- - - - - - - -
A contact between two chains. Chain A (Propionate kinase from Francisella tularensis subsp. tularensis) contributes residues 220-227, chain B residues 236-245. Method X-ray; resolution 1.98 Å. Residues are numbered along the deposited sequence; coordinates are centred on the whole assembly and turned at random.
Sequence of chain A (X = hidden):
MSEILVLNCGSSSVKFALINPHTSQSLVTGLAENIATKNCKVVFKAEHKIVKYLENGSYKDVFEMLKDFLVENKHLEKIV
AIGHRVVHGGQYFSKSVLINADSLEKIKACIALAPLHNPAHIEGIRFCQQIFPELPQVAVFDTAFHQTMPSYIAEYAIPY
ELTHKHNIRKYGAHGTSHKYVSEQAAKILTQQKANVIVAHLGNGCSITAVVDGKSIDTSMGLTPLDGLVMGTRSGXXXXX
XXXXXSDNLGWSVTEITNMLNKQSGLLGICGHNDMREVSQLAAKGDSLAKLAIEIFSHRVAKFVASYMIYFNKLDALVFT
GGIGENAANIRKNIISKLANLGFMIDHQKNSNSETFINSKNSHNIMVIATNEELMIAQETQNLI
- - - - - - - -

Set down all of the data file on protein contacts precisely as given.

A contact between two chains. Chain A (Propionate kinase from Francisella tularensis subsp. tularensis) contributes residues 220-227, chain B residues 236-245. Method X-ray; resolution 1.98 Å. Residues are numbered along the deposited sequence; coordinates are centred on the whole assembly and turned at random.
Sequence of chain A (X = hidden):
MSEILVLNCGSSSVKFALINPHTSQSLVTGLAENIATKNCKVVFKAEHKIVKYLENGSYKDVFEMLKDFLVENKHLEKIV
AIGHRVVHGGQYFSKSVLINADSLEKIKACIALAPLHNPAHIEGIRFCQQIFPELPQVAVFDTAFHQTMPSYIAEYAIPY
ELTHKHNIRKYGAHGTSHKYVSEQAAKILTQQKANVIVAHLGNGCSITAVVDGKSIDTSMGLTPLDGLVMGTRSGXXXXX
XXXXXSDNLGWSVTEITNMLNKQSGLLGICGHNDMREVSQLAAKGDSLAKLAIEIFSHRVAKFVASYMIYFNKLDALVFT
GGIGENAANIRKNIISKLANLGFMIDHQKNSNSETFINSKNSHNIMVIATNEELMIAQETQNLI